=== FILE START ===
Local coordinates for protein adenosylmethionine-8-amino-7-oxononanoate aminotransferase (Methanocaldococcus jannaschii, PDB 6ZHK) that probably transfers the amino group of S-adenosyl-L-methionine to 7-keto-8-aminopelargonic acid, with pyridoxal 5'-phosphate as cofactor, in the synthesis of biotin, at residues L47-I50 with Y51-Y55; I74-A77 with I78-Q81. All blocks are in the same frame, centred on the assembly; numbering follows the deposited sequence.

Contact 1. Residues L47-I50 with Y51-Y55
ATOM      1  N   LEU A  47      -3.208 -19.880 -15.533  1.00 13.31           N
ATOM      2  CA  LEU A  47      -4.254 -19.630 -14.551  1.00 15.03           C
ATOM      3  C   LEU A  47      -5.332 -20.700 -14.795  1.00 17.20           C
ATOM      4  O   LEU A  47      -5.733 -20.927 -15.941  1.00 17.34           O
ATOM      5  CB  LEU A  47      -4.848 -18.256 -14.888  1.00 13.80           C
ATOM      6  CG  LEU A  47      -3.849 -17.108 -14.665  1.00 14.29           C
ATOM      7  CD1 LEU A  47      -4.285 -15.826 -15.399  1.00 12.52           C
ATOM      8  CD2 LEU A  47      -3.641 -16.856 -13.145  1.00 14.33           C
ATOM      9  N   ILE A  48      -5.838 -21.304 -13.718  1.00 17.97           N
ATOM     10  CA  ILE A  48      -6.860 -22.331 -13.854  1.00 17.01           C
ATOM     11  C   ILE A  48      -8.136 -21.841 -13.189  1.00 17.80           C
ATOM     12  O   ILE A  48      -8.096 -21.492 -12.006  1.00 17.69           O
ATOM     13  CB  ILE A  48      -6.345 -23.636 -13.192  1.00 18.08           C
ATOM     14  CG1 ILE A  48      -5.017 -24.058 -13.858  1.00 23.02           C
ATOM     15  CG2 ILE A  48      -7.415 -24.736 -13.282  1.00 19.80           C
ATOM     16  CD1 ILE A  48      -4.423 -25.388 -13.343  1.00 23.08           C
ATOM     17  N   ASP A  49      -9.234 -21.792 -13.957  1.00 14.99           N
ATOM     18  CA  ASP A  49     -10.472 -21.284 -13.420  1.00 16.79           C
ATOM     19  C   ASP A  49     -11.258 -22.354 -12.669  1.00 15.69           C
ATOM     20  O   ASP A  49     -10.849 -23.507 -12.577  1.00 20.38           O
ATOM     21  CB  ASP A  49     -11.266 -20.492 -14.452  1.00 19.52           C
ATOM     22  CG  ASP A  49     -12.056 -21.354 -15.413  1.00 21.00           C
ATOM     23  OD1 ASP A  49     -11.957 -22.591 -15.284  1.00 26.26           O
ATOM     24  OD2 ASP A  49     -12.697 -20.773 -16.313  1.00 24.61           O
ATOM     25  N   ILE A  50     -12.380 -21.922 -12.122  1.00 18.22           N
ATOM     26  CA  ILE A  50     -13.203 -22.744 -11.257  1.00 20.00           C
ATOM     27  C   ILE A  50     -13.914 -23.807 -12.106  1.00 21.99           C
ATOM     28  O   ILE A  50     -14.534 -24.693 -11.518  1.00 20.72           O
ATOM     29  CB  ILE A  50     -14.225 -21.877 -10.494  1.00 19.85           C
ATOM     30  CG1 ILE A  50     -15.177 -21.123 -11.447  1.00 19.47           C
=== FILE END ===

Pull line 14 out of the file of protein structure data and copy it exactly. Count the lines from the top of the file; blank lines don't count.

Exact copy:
ATOM     12  O   ILE A  48      -8.096 -21.492 -12.006  1.00 17.69           O